Jan. 29, 2019 was a horrifying day for the Swaminarayan Hindu Temple in Louisville, Ky. Many people came to the temple with hopes and prayers, only to find out that someone had engaged in vandalism and sprayed black paint over images of a Hindu god and the interior temple walls with messages saying that “Jesus is the only LORD” and “Jesus is All Mighty” over the previous weekend.
Aside from these messages and a slur calling worshippers “foreign b*****s,” Raj Patel, a common visitor of the temple, said that many others also noticed that whoever vandalized the temple also slit one of the chairs and possibly tampered with the safe that included donations from prayers used to help host events for many visitors.
— Chad K. Mills (@ChadKMills) January 30, 2019
Considered to be a home away from home for many Indian-American citizens in the Louisville area, the vandalism of the temple was more than a hate crime—it was the destruction of a place where they come to pray in peace during hard times, pray for all that they are thankful for, and most importantly, find a sense of community.
After hearing about the vandalism, Congressman John Yarmuth (D-Ky.) sent out the following tweet:
The vandalism of Swaminarayan Temple was a cowardly and abhorrent act, a sad reminder of the presence of bigots among us who feel emboldened as of late. I stand with the Hindu community in rejecting this hatred.
— Rep. John Yarmuth (@RepJohnYarmuth) January 30, 2019
Congressman Raja Krishnamoorthi (D-Ill.), one of the five Indian-American lawmakers currently serving in Congress, also stated that he was “outraged and heartbroken” by the vandalism that had occurred.
I am outraged and heartbroken to see the vandalism of Louisville, Kentucky’s Swaminarayan Temple in what was unquestionably an act of hate striking at the sense of security and belonging of the Hindu-American community in Louisville and across our nation.https://t.co/pgF6qapFIO pic.twitter.com/r0gt2j0om6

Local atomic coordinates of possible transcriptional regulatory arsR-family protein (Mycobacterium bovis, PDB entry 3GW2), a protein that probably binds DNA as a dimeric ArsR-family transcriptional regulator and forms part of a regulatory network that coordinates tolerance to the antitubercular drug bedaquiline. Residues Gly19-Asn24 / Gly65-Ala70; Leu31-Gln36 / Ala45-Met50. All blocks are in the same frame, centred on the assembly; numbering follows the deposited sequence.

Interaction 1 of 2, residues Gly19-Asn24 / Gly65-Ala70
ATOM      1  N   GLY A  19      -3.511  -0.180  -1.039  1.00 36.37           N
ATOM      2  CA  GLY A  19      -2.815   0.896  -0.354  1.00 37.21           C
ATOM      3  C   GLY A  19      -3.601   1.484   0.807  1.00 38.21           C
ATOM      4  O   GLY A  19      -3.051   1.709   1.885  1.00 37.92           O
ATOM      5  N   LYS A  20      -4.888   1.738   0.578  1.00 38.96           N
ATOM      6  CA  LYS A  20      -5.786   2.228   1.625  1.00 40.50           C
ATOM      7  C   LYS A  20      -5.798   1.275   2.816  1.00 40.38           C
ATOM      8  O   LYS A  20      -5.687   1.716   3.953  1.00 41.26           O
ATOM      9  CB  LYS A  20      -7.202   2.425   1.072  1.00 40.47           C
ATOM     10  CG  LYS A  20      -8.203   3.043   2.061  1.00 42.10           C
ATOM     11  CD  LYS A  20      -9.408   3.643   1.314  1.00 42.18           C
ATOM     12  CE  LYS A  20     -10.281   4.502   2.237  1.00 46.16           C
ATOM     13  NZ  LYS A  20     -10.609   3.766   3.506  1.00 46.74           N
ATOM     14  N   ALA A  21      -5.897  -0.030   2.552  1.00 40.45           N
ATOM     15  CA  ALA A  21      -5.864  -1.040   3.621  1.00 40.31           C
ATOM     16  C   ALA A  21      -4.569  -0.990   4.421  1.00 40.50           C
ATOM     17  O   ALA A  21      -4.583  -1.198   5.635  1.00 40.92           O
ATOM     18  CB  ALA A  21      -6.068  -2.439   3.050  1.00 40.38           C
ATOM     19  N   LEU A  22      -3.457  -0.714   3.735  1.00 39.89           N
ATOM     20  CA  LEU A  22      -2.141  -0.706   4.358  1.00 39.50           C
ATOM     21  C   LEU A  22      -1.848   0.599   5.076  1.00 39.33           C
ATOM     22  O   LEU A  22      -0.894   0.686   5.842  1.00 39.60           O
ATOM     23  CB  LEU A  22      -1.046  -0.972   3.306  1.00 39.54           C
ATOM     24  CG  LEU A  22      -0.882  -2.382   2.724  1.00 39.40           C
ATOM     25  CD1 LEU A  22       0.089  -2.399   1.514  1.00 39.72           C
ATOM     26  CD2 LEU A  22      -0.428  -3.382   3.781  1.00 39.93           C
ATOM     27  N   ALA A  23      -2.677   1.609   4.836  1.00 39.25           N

— Raja Krishnamoorthi (@CongressmanRaja) February 1, 2019
Patel joined Louisville Mayor Greg Fisher, LMPD Chief Steve Conrad and many others for a news conference to determine what they wanted to do about the vandalism that had occurred. This was when it was decided that the community would gather together and “help paint the hate away.” “Let’s erase the hate together,” stated State Rep. Nima Kulkarni, urging local residents to join in the cleanup efforts. Hundreds of community members of all religions and backgrounds showed up to the temple on Feb. 2, ready to help restore the house of worship to its original state.
So incredible to be with hundreds of friends, neighbors, and worshippers who came out this morning to help clean up and restore Swaminarayan Temple. The power of our community is immeasurable. pic.twitter.com/kjTLL5Vbja
— Rep. John Yarmuth (@RepJohnYarmuth) February 2, 2019
According to the Louisville Courier Journal, Louisville Metro Police Sgt. Russel Monfort came forward stating that police had caught a 17-year-old white male suspect days after the vandalism occurred at the temple. The juvenile’s name has not been released, but he has been charged with third-degree burglary and first-degree criminal mischief.